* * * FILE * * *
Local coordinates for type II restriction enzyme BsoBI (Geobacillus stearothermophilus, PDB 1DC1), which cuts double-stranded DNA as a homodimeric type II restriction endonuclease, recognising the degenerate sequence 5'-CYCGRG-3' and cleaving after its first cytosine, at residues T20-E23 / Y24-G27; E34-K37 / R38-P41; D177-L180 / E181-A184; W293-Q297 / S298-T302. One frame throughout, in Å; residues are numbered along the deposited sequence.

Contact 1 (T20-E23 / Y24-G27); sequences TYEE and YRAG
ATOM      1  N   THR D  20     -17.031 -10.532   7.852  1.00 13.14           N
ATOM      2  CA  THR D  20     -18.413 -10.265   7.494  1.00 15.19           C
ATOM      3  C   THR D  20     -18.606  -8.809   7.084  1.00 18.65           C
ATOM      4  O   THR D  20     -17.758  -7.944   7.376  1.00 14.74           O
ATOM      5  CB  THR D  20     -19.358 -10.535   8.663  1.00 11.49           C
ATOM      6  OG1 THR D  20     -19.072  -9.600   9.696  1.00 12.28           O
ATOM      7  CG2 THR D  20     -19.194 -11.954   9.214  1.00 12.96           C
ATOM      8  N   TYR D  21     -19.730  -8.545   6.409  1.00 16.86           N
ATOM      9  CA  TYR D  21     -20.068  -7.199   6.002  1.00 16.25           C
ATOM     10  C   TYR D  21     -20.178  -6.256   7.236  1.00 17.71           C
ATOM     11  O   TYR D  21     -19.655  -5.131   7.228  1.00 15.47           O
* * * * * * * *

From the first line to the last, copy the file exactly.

Local coordinates for type II restriction enzyme BsoBI (Geobacillus stearothermophilus, PDB 1DC1), which cuts double-stranded DNA as a homodimeric type II restriction endonuclease, recognising the degenerate sequence 5'-CYCGRG-3' and cleaving after its first cytosine, at residues T20-E23 / Y24-G27; E34-K37 / R38-P41; D177-L180 / E181-A184; W293-Q297 / S298-T302. One frame throughout, in Å; residues are numbered along the deposited sequence.

Contact 1 (T20-E23 / Y24-G27); sequences TYEE and YRAG
ATOM      1  N   THR D  20     -17.031 -10.532   7.852  1.00 13.14           N
ATOM      2  CA  THR D  20     -18.413 -10.265   7.494  1.00 15.19           C
ATOM      3  C   THR D  20     -18.606  -8.809   7.084  1.00 18.65           C
ATOM      4  O   THR D  20     -17.758  -7.944   7.376  1.00 14.74           O
ATOM      5  CB  THR D  20     -19.358 -10.535   8.663  1.00 11.49           C
ATOM      6  OG1 THR D  20     -19.072  -9.600   9.696  1.00 12.28           O
ATOM      7  CG2 THR D  20     -19.194 -11.954   9.214  1.00 12.96           C
ATOM      8  N   TYR D  21     -19.730  -8.545   6.409  1.00 16.86           N
ATOM      9  CA  TYR D  21     -20.068  -7.199   6.002  1.00 16.25           C
ATOM     10  C   TYR D  21     -20.178  -6.256   7.236  1.00 17.71           C
ATOM     11  O   TYR D  21     -19.655  -5.131   7.228  1.00 15.47           O